Over the last few years, there have been many valiant attempts to encourage younger generations to pick up classic books. Recently I took part in a project called Recovering the Classics. Recovering the Classics was started by the New York Public Library to get students to create new covers for books in the public domain. The response, while from a niche audience, was amazing and the art that came out of it was incredible. As a part of the project you could get a book with your cover printed and my local library ordered copies of the books that my classmates and I had drawn. Now, a bookstore in Dallas has a new idea.
The Wild Detectives bookstore has been using Medium to create clickbait articles. They shared these articles on their facebook page and since then the project has gone viral. Each article has a title that beckons you inward. Everyone is guilty on clicking to see what the stars of a show look like now or checking out the Buzzfeed article entitled “Ten Pieces of Toast That Look Like Channing Tatum”; your curiosity simply gets the best of you. Wild Detectives use this to their advantage. The first article that they posted was entitled “This Italian politician makes Trump look like a saint.” Your average concerned reader might click on the article to see what Italy has to put up with now. They would be surprised when they were redirected not to a political essay on Italy, but to the full text of Machiavelli’s The Prince. Other titles are the same. “When It’s Okay to Slut Shame Single Mothers” leads to The Scarlett Letter and “Teenage girl tricks boyfriend into killing himself” contains the entirety of Romeo and Juliet. When people figured it out, the comments were mostly positive. People felt tricked, yes, but they were also happy to find a story they might enjoy reading.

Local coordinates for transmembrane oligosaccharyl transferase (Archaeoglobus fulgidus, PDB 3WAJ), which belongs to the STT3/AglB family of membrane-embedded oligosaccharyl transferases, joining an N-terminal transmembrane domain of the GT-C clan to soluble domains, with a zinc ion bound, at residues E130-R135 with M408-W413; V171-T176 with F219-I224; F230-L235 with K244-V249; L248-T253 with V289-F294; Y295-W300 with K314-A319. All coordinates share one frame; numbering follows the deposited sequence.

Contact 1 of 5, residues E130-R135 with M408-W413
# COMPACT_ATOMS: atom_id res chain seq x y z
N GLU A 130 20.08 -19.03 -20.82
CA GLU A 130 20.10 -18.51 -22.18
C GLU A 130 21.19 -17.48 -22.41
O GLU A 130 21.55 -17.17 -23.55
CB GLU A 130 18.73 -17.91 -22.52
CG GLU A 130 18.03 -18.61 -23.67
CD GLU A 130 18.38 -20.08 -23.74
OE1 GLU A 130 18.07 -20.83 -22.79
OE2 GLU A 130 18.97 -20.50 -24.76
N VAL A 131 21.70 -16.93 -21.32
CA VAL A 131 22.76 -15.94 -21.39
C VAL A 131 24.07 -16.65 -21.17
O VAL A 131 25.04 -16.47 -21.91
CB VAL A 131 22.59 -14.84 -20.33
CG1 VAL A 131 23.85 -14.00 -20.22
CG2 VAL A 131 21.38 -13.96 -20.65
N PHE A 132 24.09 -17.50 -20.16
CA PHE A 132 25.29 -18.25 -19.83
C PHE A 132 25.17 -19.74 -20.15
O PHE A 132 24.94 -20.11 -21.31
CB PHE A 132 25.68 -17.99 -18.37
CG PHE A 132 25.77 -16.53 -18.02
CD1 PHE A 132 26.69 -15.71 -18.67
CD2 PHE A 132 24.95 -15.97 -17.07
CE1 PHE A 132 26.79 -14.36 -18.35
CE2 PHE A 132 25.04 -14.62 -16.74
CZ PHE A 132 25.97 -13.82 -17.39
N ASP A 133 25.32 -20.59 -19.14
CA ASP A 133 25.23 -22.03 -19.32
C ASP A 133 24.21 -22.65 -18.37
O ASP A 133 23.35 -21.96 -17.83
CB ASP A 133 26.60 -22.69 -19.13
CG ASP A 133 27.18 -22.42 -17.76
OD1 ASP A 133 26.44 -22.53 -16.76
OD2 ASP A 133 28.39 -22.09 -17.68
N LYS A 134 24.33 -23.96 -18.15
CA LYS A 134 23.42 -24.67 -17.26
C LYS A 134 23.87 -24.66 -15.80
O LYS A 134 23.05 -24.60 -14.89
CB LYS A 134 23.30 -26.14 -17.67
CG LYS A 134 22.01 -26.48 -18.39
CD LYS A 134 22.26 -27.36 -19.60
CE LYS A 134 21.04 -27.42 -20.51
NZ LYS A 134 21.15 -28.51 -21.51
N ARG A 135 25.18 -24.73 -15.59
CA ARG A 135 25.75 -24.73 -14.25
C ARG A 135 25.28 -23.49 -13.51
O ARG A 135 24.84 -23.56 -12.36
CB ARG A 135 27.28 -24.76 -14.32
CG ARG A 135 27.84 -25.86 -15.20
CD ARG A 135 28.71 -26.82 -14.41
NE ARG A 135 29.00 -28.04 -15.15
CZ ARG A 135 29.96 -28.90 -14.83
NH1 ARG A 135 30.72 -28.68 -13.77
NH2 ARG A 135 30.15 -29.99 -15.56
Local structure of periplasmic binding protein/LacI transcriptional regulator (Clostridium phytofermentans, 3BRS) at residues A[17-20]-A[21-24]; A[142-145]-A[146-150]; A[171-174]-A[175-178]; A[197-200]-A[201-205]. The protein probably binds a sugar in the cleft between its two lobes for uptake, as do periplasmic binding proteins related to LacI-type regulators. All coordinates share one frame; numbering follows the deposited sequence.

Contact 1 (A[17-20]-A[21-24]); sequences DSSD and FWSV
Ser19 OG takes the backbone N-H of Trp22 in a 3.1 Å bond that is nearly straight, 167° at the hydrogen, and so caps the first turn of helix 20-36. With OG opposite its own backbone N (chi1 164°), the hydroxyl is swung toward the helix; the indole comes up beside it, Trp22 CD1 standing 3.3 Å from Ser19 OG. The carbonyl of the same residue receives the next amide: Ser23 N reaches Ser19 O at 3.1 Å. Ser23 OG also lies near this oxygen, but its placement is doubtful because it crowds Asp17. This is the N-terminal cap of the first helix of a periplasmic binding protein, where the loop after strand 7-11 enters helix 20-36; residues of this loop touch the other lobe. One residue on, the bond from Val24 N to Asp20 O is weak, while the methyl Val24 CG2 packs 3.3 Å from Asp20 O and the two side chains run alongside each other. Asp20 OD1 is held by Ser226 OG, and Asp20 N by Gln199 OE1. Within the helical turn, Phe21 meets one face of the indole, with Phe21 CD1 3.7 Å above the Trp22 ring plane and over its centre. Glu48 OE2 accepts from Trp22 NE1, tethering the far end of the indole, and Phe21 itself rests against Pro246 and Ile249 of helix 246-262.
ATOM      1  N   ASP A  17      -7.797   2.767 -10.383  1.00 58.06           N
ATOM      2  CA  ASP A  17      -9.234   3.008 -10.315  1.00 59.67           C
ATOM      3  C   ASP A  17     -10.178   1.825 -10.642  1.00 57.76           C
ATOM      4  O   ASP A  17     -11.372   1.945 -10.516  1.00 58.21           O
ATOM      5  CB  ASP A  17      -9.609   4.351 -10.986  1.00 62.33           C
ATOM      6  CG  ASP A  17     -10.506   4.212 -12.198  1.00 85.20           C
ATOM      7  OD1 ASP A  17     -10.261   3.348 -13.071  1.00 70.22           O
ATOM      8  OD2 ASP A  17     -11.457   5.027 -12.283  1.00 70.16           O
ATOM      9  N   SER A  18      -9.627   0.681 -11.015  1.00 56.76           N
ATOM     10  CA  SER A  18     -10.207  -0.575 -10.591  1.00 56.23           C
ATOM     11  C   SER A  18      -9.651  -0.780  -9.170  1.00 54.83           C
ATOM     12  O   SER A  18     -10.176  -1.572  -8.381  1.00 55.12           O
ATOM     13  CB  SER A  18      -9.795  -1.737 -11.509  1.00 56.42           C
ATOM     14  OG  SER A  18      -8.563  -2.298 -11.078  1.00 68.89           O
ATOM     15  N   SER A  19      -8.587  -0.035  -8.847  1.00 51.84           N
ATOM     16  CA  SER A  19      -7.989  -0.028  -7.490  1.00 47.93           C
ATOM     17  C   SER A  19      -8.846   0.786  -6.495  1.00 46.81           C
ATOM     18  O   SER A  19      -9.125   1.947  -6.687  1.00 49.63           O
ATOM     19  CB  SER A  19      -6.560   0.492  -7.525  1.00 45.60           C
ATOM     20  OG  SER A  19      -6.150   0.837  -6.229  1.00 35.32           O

The idea that millennials have to be “tricked” into reading is the subject of some debate. recent research suggests that more books are being consumed by people under 30 than by the older generations. However, millennials seem to spend so much time on the internet that it may seem hard to sit down and pick up a book. Making books that are in the public domain accessible on the internet could be a huge help to younger people who want to consume these books from their phones.
While many older texts are available, they are not in an easily consumable format. Full texts online are cramped with annotations, strangely formatted, or in unreadable PDF documents. I’m not suggesting that every book without a copyright be copied and pasted into Medium, but it is an aesthetically pleasing… medium. The large words, wide spacing, and the simplicity of the site makes reading easy, even from a phone or tablet. Is this the way that all books will eventually go?
As someone cultivating a library that has already reached more than 600 books, I am the last one to ring the “print is dead” alarm. I think that books are a significant part of all cultures and the best way to consume information and stories. But if a facebook post proclaiming “German doctor first to perform full body transplant” will get someone to read Frankenstein, I am all for it.